Fall 2011 and Winter 2012 quarters
- Leslie Flemmer teacher education, critical pedagogy
- Fields of Study
- Preparatory for studies or careers in
- teaching, social science research, and educational policy.
The current system of public education is under profound national debate. What is at the heart of those debates? What creates such political, social and cultural differences? What should the future of education look like? Should education continue to be a universal good (free and open to all), a personal commodity (private and exclusive), or a hybrid of reforms? What is the role of teachers and students in this dynamic tension? Finally, what role does identity formation among students and teachers have to do with any of this? One common denominator among U.S. citizens is our access to and experience with free and compulsory K-12 public education that serves the wealthiest citizens to the poorest among us. And yet, that very system that has served so many for so long is frequently attacked by politicians, business leaders, the media, and even individuals like you and me. At the heart of our nation’s debate about public education and “effective” teaching practices are the ideological differences about its purpose and intent.
In winter quarter, we will continue to ask questions: Who are our students? Why should they care about school? How do teachers create a culturally responsive, democratic learning community? What approaches do teachers take to create and implement student-centered curriculum and assessments? To answer these questions, we will build upon educational frameworks such as funds of knowledge, critical pedagogy, and constructivist teaching and include an examination of practical, historical inquiry-based methodology and curriculum. The first part of winter program will be designed to prepare students to research, teach and assess social studies content around inquiry-based approaches. Students will explore the State of Washington’s social science standards, the NCSS standards, and texts included Doing History: Investigating With Children In The Elementary And Middle Schools (Levstik & Barton; 2005) and A Different Mirror: A History of Multicultural America (Takaki; 2008).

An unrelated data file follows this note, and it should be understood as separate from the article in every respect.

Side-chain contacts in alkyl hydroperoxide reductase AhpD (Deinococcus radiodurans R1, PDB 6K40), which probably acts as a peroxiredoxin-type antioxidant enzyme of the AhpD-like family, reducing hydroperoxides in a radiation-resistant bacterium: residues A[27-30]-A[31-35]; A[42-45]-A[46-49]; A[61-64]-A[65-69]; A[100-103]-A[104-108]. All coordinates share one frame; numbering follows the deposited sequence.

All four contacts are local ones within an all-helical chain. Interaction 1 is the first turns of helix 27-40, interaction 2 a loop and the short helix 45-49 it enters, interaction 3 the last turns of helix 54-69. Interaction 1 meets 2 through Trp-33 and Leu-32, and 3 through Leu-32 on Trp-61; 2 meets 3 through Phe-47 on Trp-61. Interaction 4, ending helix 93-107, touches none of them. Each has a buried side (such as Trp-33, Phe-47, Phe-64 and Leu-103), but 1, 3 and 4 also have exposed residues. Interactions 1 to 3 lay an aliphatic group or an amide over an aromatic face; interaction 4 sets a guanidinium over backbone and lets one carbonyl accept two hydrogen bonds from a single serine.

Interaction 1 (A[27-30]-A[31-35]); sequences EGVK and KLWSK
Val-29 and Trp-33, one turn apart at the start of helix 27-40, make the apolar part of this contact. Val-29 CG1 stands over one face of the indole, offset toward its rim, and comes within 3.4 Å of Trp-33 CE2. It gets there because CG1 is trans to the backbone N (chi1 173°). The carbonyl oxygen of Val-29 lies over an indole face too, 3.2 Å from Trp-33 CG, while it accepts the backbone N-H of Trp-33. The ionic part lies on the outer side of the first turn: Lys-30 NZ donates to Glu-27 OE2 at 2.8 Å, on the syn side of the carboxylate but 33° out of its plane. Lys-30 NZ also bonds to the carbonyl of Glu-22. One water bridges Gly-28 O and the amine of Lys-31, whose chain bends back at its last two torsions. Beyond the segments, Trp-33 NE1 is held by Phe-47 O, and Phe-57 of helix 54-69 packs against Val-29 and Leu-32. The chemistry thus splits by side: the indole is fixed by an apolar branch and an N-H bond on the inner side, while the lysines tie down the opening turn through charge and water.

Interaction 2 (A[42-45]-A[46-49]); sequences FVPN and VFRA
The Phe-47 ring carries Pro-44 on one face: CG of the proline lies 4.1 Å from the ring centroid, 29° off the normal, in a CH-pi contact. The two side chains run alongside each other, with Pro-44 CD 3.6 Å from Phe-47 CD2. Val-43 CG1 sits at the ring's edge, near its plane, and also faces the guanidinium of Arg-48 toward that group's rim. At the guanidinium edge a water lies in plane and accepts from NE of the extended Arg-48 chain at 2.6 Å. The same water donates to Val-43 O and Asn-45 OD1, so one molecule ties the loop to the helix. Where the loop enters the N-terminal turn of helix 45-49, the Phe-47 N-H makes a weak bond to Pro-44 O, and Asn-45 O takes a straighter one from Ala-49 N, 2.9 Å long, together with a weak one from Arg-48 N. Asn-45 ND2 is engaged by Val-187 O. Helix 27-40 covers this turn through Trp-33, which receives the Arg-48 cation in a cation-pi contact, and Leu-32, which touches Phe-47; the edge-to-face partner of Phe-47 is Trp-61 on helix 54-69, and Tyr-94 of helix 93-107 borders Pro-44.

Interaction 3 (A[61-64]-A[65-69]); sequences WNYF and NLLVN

School field experience will continue winter quarter with site visits to local public schools. These classroom experiences will serve to help inform students’ thinking as they engage in the culminating project that will involve reading, research and participation in Problem Based Learning (PBL). Ultimately, this approach will contrast teacher-centered, top/down, high stakes testing and content standards with learning and knowledge construction that comes from purposeful, active student inquiry.
- Online Learning
- No Required Online Learning
- Greener Store
- Offered During
|November 30th, 2011||Description has been updated to reflect winter specific content.|
|July 8th, 2011||New offering has been added.|